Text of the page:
Crossing these lines can hinder a successful working environment between board and manager A tenant may go to a board member and discuss a building issue instead of the manager, or vice versa. These responsibilities should be outlined at the very beginning of the relationship.
Regardless of who is on the board, their personalities, or their languages, you must report to these people, and others, who will analyze and comment on your work and performance, and who will make decisions and prioritize certain tasks.
Though, relationships are not one-sided. Board members have to work with management, too. “Treat us like a team member and not like a jack-of-all-trades, master-of-none,” says Koppel. “Everyone can put in input to teach people. Boards should rely on their professionals and don’t act like you know something if you don’t. If I don’t know, I’ll say I don’t know and try to find the answers.”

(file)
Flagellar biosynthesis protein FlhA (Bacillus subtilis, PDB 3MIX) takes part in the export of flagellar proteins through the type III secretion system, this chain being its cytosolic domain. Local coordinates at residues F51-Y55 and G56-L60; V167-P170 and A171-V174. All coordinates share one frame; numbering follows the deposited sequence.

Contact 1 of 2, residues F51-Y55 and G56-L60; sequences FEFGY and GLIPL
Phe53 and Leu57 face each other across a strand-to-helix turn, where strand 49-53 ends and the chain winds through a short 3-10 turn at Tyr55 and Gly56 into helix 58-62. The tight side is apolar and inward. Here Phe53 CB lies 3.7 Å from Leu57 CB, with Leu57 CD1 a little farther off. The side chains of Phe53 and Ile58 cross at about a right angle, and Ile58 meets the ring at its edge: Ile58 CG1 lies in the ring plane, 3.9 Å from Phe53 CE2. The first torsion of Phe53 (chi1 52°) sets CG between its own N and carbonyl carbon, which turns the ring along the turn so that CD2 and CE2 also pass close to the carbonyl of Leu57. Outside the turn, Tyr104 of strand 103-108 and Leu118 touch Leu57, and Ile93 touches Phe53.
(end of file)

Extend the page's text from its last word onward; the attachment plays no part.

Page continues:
The board needs to understand that answers may not come at 11:30 p.m. when the manager has just settled down with the family after a long day at work. Calling a manager at that time to ask a question isn’t respectful or productive. If the board needs to contact the manager off-hours, it should be by email, or by phone in an emergency.
“It would be helpful for boards and residents who live in the buildings we manage to understand and appreciate the 24/7 nature of a property manager’s job,” says Graffeo. “We get emergency calls in the middle of the night or on weekends and we are there 24/7 for our clients and the buildings we manage.”
Communication is Key